Why we all need a Wall of Failures.

 Photo courtesy of PR Week Magazine

I’m somewhat ashamed to say this, since I’m such a fan of P&G, but until just recently, I had no idea that Procter & Gamble had a ”Wall of Failures” at their headquarters. I’d been there in the 90’s, when I was working for an agency that handled several of their brands. Unfortunately, the idea to create a tribute to “the one that bombed” didn’t arrive until around 2018. It’s a great idea and I regret having missed it during my visits.

The reason I mention P&G and their wall is because this is a company that I truly admire. A while back, we talked about the 5 Ps of the Marketing Mix and, along what that, the importance of positioning and branding. Now, here is a company, in my opinion, that knows a thing or two on the subject... and even they have had spectacular failures!

Let's face it, we all make mistakes and when it comes to marketing, which is an extremely complex discipline, those mistakes are bound to happen... even when you're putting in your best efforts. P&G is a company that loves research and testing. Even then, they've had products that didn't make it.  And, they've had a lot of time to learn, as well. Remember the brand that launched this packaged goods giant, Ivory Soap? The soap that floats because it's "99 and 44/100ths percent pure?  That was the late 19th Century!

Now, I may be a bit biased — having spent nearly a decade of my agency days contributing to the messaging that would launch more than a handful of P&G brands — but in my humble opinion, no one does it better than they do. The agency never collaborated with them on a launch that didn't involve in-depth research, both qualitative and quantitative. Constant concept testing, as well. Which is why "99 and 44/100ths percent" of their new product launches are successful. And for that reason, I think there’s something to be learned from the fact that they feel the need for a "Wall of Failures."

Here’s a company that currently manages somewhere around 70 brands.  And, sure, they’ve had some notable “missteps” (to be kind), like Fabreze Scentstories, Clairol Touch of Yogurt Shampoo, and their Charmin Spacemaker, but their batting average is still pretty extraordinary.

Adobe Workfront, in an article, “8 Reasons why your marketing campaign failed,”  pretty much sums up my point here: “ After weeks of planning, strategizing, and creating your marketing campaign, it falls flat after it launches. What do you do now? Throw in the towel? Look for a new career path? Of course not. Failure is a reality of content marketing and we’re all bound to experience it at some point. What’s important is how you respond. Figure out what went wrong so you can make necessary adjustments.” According to Workfront, there are eight reasons for failure:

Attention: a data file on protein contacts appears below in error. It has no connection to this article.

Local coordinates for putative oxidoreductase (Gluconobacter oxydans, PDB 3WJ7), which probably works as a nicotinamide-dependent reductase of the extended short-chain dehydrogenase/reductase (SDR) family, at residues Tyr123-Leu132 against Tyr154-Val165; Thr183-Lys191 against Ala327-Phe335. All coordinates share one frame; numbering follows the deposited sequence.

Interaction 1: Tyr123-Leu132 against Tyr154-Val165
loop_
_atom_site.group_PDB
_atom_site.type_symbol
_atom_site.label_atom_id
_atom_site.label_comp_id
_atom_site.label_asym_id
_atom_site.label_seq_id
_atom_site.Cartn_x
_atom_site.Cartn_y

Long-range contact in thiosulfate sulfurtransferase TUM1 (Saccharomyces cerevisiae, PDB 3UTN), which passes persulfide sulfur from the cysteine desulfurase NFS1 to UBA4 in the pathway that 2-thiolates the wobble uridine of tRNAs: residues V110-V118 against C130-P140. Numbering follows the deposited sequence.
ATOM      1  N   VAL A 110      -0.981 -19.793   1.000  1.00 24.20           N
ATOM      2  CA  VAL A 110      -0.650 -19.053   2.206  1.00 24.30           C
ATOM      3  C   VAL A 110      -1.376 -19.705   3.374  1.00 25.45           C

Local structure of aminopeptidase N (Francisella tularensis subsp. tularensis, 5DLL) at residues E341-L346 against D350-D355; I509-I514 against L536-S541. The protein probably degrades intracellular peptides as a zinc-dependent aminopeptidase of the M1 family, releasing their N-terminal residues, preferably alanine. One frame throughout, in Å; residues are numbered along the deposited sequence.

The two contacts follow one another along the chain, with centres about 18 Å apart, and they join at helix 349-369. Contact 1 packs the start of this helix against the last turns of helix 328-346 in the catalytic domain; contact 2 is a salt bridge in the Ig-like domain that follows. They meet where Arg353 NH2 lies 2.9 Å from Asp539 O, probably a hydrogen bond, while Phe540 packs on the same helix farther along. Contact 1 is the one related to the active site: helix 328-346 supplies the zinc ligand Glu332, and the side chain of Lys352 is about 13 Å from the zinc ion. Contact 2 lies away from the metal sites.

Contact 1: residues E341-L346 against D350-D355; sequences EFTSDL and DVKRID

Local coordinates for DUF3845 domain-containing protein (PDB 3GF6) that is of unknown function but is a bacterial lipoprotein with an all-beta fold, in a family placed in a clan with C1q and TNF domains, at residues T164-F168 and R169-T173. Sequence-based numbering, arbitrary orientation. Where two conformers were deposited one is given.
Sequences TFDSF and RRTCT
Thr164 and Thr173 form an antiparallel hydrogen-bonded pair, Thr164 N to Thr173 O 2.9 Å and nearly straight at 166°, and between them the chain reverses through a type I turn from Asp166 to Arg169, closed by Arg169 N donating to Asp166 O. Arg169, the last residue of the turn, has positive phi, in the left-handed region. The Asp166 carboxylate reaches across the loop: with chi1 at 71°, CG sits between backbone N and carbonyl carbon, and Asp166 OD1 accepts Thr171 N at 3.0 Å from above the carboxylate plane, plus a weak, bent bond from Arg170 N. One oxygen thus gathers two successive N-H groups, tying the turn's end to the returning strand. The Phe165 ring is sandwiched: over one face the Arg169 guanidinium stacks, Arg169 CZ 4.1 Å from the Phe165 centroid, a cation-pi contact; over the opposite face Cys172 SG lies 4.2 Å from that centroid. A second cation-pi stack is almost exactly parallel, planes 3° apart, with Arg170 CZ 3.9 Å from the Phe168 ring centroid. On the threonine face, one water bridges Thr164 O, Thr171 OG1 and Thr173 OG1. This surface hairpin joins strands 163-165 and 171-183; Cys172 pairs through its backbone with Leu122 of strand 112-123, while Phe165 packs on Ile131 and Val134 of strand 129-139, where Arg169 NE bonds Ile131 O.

1. You Didn’t Identify the Proper Persona
  2. You Had Insufficient Research
  3. You Didn’t Have Correct or Realistic Success Metrics
  4. You Created the Wrong Message for Your Audience
  5. You Delivered Content at the Wrong Time of the Buyer’s Journey
  6. You Didn’t Give the Campaign Enough Time
  7. You Failed to Meet Regulatory or Brand Compliance Guidelines
  8. Your Product Fell Short of Your Claims

That’s a pretty good list. After all, we marketers now live in an age where, thanks to marketing automation and technologies, making mistakes is, frankly, getting increasingly difficult. Numbers 1-8 above are, well, easy. In fact, it's getting to where not identifying your persona, creating the wrong message at the wrong time, and targeting the wrong individual is nearly impossible. So, given all of the resources available to ensure that you DON'T fail, why does it still happen? Maybe the reason why is also the reason why we all need a Wall of Failures. As Henry Ford is quoted on the wall as saying, “the only real mistake is the one from which we learn nothing.”

And maybe that needs to be 9. You didn’t learn from your mistakes.

About Bank Marketing Center

Here at BankMarketingCenter.com, our goal is to help you with that vital, topical, and compelling communication with customers; messaging that will help you build trust, relationships, and revenue. In short, build your brand. To view our campaigns, both print and digital, visit BankMarketingCenter.com. Or, you can contact me directly by phone at 678-528-6688 or email at nreynolds@bankmarketingcenter.com.